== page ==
Susanne Wengle

junior fellow
EURIAS cohort 2018/2019
discipline Comparative Studies
Assistant Professor in Political Science, University of Notre Dame

Research project

Setting the Table; How Agrifood Systems Evolved in Russia and the US


Setting the Table examines and compares the co-evolution of industrial food systems in the US and post-Soviet Russia, two countries that have embraced the goal of turning farms into factories for much of the 20th century. A few facts about US food systems are well known: we generally think of the US economy as the paragon of a liberal market that supply consumers with myriads of affordable choices, though we also know that farm subsidies cheapen corn and soy, and that sugar, salt and fat are over-supplied. Our impression of Soviet and post-Soviet economies, conversely, tends to be informed by the harsh realities that these economic systems produce: shortages and scarcity in the Soviet era, rural poverty and rising inequality in post-Soviet times. While these are all important characterizations, there was also sweetness, abundance and care in Soviet and post-Soviet economies, and each of these were fundamental, not accidental, features of these economies. Against the background of pervasive shortages, ice-cream, for example, was readily available, delicious and cheap, because it was a political priority for Soviet leaders, who saw this as a way to fulfill the promise of socialism. Conversely, there are scarcities and disparities in the US system requiring attention, not as market failures, but as key characteristics of how advanced capitalist markets function. Against the background of abundant calories, brimming plates and stores, actually nutritious and affordable staples are hard to come by in many low-income neighborhoods.


What was abundant and what was bitterly scarce, what form delicious sweetness takes, and whose care makes it available to whom, are key questions that my comparative research project addresses. The core aim of Setting the Table is a re-assessment of successes and failures in industrial agrifood system, and an examination of how society responded to these failures with alternatives. The seemingly every-day qualities of food and the agricultural sector’s declining important as a source of income and employment have meant they have not received much attention in political economy debates. This is a lost opportunity, because who eats what, and how our tables are set are important questions as every citizen and economic actors is also an human being, reliant on food. The map of our food systems that this project reveals provides an original, unfamiliar and surprising lens to understand the distribution of privilege in contemporary markets. In other words, the pay-off from my comparative account is a novel understanding of the unequal distribution of wealth and scarcity in these two large and globally significant economies. The distribution of valuable/fertile soil versus heavily polluted strips of land, of nutritious meals versus low-quality/cheap food stand in for broader picture of distribution of privilege and pain.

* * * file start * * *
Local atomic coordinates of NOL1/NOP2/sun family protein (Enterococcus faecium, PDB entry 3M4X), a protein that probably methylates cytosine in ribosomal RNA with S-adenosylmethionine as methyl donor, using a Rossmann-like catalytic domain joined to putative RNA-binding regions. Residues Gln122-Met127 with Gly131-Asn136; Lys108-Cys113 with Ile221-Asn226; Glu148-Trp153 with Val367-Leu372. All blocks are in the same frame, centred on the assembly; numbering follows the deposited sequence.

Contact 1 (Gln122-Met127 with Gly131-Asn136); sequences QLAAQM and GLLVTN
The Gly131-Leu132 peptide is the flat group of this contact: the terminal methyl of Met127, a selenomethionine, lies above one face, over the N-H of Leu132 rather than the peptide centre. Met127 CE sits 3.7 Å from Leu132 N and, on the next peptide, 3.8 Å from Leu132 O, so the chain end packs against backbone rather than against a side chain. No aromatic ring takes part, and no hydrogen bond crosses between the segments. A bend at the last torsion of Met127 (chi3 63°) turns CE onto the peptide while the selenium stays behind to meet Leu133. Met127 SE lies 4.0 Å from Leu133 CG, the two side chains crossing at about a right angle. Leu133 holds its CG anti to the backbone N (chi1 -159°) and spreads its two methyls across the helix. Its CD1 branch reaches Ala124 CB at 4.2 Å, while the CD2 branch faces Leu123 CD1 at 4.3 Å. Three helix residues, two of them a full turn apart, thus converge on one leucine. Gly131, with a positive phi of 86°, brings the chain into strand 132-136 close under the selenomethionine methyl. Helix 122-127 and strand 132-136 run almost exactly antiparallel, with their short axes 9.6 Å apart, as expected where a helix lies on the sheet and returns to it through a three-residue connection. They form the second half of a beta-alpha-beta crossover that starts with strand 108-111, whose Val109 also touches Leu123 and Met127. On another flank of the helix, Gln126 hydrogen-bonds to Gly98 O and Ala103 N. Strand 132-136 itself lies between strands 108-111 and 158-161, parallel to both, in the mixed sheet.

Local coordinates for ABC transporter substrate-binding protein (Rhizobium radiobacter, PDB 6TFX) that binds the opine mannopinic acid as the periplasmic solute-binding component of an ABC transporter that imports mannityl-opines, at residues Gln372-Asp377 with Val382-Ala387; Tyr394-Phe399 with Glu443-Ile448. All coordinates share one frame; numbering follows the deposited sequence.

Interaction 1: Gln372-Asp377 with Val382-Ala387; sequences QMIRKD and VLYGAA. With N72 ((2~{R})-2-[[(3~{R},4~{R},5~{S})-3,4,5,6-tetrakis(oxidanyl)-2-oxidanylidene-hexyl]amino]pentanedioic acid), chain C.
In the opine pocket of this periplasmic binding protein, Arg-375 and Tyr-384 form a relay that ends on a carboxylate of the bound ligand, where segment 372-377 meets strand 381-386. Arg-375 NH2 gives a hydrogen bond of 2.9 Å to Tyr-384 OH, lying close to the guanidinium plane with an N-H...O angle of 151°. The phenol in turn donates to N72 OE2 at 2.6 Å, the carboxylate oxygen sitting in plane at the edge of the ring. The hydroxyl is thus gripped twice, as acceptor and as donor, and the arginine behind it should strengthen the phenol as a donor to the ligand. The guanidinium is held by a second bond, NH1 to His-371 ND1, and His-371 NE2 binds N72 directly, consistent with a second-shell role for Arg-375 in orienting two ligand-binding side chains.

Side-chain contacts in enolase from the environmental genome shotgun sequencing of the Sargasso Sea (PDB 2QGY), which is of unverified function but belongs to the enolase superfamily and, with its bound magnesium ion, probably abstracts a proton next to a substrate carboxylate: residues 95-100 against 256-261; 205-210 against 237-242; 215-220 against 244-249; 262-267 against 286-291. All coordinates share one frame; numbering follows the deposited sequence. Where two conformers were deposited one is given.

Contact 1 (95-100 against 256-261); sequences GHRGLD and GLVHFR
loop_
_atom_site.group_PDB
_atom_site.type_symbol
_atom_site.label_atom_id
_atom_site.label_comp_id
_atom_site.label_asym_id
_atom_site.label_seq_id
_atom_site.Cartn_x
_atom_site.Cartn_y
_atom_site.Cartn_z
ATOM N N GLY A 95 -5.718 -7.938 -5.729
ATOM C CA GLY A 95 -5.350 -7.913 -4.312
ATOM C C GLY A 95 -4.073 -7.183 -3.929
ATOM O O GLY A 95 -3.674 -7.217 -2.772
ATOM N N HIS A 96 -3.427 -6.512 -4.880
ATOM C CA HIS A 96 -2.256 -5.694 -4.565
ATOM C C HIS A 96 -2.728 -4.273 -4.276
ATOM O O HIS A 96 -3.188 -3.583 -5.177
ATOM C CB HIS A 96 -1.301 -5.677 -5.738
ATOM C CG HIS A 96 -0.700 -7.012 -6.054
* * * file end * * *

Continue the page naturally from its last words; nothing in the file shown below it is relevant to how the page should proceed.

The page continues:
Susanne Wengle is Assistant Professor in Comparative Politics in the Department of Political Science at the University of Notre Dame. She holds a PhD in Political Science from the University of California Berkeley. She is also Concurrent Faculty at the Notre Dame Keough School for Global Affairs, & Faculty Fellow at the Notre Dame Kellogg Institute for International Affairs, and at the Notre Dame Nanovic Institute for European Studies.


Susanne Wengle main research interests concern the politics of markets regulations; her past research examines how particular regulations function and how they evolve, hence what “politics” make them possible, but also how their effects change the political conditions in which they were formulated.

Selected publications


'Symbolic State-building in Contemporary Russia', with C. Evans, Post-Soviet Affairs, vol. 34, no. 6, 2018, pp. 384-411.


'Understanding the new land rush; how capital inflows transformed Russia’s rural economy', Governance, vol. 31, no. 2, 2018, pp. 259-277.


'When experimentalist governance meets science-based regulations; the case of food safety regulations', Regulation & Governance, vol. 10, no. 3, 2016, pp. 262-283.


Post-Soviet Power: State-led Development and Russia’s Marketization, Cambridge University Press, Cambridge, 2015.


'Engineers versus Managers; Experts, Market-making and State-building in Putin’s Russia', Economy and Society, vol. 41, no. 3, 2012, pp. 435-467.




senior fellow
EURIAS promotion 2017/2018
Swedish Collegium for Advanced Study (SCAS)
discipline History
senior fellow
EURIAS promotion 2018/2019
Swedish Collegium for Advanced Study (SCAS)
discipline Philosophy and Islamic Studies
senior fellow
EURIAS promotion 2012/2013
Swedish Collegium for Advanced Study (SCAS)
discipline Linguistics
senior fellow
EURIAS promotion 2015/2016
Swedish Collegium for Advanced Study (SCAS)
discipline Cultural Studies